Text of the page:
Last month I took up a free trial of eMusic.  This is a service where you pay monthly for an allotted amount of music and audiobook downloads (they don’t carry over, btw).  The files are free of DRM and end up quite inexpensive.  I don’t know how good the deal is for the artists, but from a consumer point of view it’s a good half-way house between iTunes and illegal file-sharing.

This is just one of countless download stores out there, from Amazon, Napster, Walmart and all the rest.  My problem is this: why don’t they take all the useful info you get on sleeve notes and put it in the meta data?  I’m not alone, I’m sure, in scrutinising the track listings, learning who played what, who wrote what, who produced what, who’s getting thanked.  Hell, even reading the lyrics now and again.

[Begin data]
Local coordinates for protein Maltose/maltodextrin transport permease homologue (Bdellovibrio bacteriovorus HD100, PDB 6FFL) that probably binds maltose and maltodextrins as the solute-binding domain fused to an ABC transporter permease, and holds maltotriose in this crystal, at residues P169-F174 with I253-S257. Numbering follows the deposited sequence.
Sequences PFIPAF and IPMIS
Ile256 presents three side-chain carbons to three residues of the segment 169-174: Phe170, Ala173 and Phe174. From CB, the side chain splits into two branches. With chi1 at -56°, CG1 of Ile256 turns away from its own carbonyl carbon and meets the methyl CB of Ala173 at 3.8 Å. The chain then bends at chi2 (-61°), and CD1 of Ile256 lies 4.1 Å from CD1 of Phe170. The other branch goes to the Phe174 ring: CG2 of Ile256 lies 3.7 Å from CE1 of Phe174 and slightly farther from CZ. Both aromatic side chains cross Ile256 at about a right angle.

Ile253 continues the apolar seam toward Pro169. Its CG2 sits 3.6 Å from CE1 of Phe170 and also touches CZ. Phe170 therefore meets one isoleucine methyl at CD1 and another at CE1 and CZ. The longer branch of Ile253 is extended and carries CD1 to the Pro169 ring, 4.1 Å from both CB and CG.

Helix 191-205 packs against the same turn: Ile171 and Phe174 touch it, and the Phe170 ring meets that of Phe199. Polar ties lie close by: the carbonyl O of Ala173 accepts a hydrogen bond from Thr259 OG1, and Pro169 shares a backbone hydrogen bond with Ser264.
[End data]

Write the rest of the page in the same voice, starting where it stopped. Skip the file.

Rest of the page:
Occasionally iTunes will offer a DRM-crippled pdf of the CD booklet if you buy an entire album (rather than single tracks), which is something, I suppose, but it’s nowhere near as good as my idea, which is simply to use the ID3 tags.

All the tracks I got from eMusic had lovely embedded artwork, and had the year, artist, album and name tags duly in place, but all the info that you normally get as a matter of course with a CD was conspicuous by its absence.  I listen through iTunes which has fields for all the info you could want, always blank.  There’s even a Notes bit for those wee mini-essays Springsteen sometimes writes, or some muso journalist wank on retrospectives, or whatever.

It’s easy, it’s cheap.  Could it be that the Jurassic music industry is so desperate to keep us buying CDs that they jealously guard the name of the session bass-player on Take That’s new record for those consumers doomed to clutter up there home with yet more shiny discs?

Surely not…

By Kenny Park

Kenny Park, pro video editor in Avid and Final Cut for over a decade.